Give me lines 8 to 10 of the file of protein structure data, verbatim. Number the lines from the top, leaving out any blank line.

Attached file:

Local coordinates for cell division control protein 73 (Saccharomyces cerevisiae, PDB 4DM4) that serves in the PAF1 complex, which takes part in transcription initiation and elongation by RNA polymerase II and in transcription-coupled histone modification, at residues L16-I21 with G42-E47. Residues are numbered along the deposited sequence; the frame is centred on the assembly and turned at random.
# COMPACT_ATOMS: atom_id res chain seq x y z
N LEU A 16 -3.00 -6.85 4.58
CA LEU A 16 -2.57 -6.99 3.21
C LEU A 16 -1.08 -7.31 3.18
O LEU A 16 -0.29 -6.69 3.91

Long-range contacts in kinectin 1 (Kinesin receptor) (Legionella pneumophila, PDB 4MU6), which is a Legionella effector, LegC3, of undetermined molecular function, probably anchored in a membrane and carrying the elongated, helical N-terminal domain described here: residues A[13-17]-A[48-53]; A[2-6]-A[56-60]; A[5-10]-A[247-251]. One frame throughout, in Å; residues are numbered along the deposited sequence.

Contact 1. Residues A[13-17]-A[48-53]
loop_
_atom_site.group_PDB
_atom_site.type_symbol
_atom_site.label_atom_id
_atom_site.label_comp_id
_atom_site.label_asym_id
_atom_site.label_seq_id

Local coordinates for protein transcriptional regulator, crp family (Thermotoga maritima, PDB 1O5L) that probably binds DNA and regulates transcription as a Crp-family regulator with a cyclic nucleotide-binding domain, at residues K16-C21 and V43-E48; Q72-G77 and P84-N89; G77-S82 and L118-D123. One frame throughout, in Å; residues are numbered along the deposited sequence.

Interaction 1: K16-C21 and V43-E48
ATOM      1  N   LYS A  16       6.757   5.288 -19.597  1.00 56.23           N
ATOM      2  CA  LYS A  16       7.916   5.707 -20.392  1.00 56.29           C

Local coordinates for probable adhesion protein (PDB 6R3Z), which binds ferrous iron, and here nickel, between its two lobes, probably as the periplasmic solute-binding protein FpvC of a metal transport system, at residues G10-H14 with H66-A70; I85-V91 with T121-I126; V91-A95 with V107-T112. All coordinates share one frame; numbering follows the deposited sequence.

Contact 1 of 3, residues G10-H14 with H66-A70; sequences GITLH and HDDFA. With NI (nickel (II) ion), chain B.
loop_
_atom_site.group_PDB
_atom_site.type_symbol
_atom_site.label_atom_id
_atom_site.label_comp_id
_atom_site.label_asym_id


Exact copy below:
Contact 1. Residues A[13-17]-A[48-53]
loop_
_atom_site.group_PDB